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ItemStrategies to manage the influences from persuasive technologies: the case of self-monitoring and social comparisonROSAS, PEDRO ( 2014)Persuasive technologies are systems designed to support and motivate people to adopt, maintain or change their behaviours. Persuasive systems deliver influences to the user containing information that aims to: 1) trigger the user’s emotions, 2) convince the user with information, and/or 3) raise the user’s awareness of the importance of changing a behaviour. Though it is generally expected that the influences delivered by a persuasive technology will trigger motivation; the theory of cognitive appraisal and coping with stress, proposed by Lazarus and Folkman (1984) shows that when people are exposed to influences they can also experience undesired pressure. When individuals experience such undesired pressure they will often implement personal strategies that are attempts to avoid, control, tolerate and/or accept the influence, and the effects that the influence can cause. Whilst the persuasive technology literature reports on how users of persuasive systems interpret an influence as either motivating or adverse, there is a lack of understanding in the current literature on how users can employ strategies to manage the influences from persuasive systems. The aim of this thesis is to explore the strategies that users employ when interacting with a persuasive technology. The present research uses the case of sports technologies that combine the persuasive design principles (PDPs) of self-monitoring and social comparison. Using the aforementioned case allows this research to better understand the use of strategies when persuasive systems deliver influences in two different conditions. The first condition being when a system delivers the influences from self-monitoring and social comparison in different times and contexts, and the second condition being when a single technological platform simultaneously delivers the influences from self-monitoring and social comparison. Through two qualitative studies this research discovered the use of 12 strategies that aimed to 1) manage the influences delivered by the persuasive systems and, 2) manage the effects caused by the influences. The strategies that were used to manage the influences were aimed at preventing the user from experiencing the side effects that the influence could cause. The strategies that were used to manage the effects caused by the influences aimed at alleviating the unpleasant feelings and effects caused by the influences. The findings of the present research have contributed to a better understanding of how users employed strategies to manage the influences from persuasive systems and, the effects that the influences can generate. Furthermore, this thesis explains the use of strategies as a form of appropriating the persuasive system, where users had to perform additional tasks to avoid adverse effects from the influences. The findings extend current knowledge of the design of persuasive technologies by using strategies as a design tool to identify flaws in the persuasive design. Finally this research highlights the importance of tailoring the persuasive system to both the user and the specific physical activity to be performed.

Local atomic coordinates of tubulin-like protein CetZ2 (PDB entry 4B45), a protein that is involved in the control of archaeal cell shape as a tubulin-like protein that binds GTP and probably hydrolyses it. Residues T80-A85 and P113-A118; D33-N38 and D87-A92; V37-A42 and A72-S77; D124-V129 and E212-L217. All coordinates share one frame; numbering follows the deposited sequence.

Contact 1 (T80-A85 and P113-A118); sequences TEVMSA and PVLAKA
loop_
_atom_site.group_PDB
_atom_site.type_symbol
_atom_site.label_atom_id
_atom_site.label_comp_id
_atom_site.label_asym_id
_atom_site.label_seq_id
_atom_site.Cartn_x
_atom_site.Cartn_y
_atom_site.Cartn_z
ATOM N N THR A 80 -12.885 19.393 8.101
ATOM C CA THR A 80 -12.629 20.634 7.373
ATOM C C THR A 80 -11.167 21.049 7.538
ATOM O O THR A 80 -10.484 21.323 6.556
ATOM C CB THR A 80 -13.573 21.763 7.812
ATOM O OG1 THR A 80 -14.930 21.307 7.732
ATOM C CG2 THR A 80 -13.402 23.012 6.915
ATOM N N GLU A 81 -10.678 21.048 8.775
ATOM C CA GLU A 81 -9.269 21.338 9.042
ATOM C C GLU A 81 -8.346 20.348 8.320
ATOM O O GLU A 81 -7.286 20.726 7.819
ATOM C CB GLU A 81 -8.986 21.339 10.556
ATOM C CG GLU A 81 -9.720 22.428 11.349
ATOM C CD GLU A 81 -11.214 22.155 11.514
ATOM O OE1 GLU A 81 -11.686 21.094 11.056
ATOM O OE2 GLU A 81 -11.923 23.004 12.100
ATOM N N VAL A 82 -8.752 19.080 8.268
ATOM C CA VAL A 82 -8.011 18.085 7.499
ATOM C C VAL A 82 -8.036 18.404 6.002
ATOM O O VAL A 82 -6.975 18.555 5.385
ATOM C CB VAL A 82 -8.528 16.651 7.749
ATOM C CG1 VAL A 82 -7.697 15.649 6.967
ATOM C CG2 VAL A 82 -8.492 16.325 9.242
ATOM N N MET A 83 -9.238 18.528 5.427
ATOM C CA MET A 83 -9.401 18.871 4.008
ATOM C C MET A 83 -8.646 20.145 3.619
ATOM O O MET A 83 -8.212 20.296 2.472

ItemUnderstanding participation in passion-centric social network sitesPLODERER, BERND ( 2011)Passion describes a strong inclination towards an activity that people like and find important. It provides people with meaningful goals, facilitates personal development, and enriches their social lives. On the other hand, passion can be a source of tension with other areas of everyday life, which demands sacrifices, risks, and sometimes even suffering. The aim of this thesis is to explore the relationship between technology and passion. In particular, this thesis addresses a gap in our understanding of participation in social network sites designed to support people’s passions. While related work indicates the potential of passion-centric social network sites to enhance passion, little is known about how participation in these sites may complicate or otherwise influence passion. I conducted three empirical studies to address this gap. Study 1 and 2 examined bodybuilding and the social network site BodySpace, whereas study 3 focussed on analogue photography and Flickr. In all three studies I used a field research approach to examine passion and participation in social network sites as well as related offline settings. Study 1 identified three different categories of online participation: tool, community, and theatre. These three categories showed how passion-centric social network sites both support and constrain the development of skills, social relations, and identities related to passion. Study 2 expanded on these findings, showing how online participation and passion vary between amateurs and related professionals. Study 3 evaluated the findings from study 1 and 2 in a different context. This study refined earlier findings on participation and its influence on passion, and it showed which of these findings are applicable to different domains. Through these studies, this thesis contributes to current research in three distinct, but interrelated ways. First, the findings extend existing models of online participation by showing variations between the different categories of participation of amateurs and professionals. Second, this thesis extends current understanding of social relations on passion-centric social network sites by showing how and why users connect with different kinds of strangers as well as with groups of friends and peers. Finally, this thesis extends current understanding of passion in the context of social network sites. While existing sites support people in achieving their goals, they appear limited in mitigating sacrifices and risks, and thus they may adversely complicate passion. This thesis discusses practical implications emerging from these findings that address this challenge. It concludes with a call for novel technologies to mitigate sacrifices and to facilitate harmonious passion.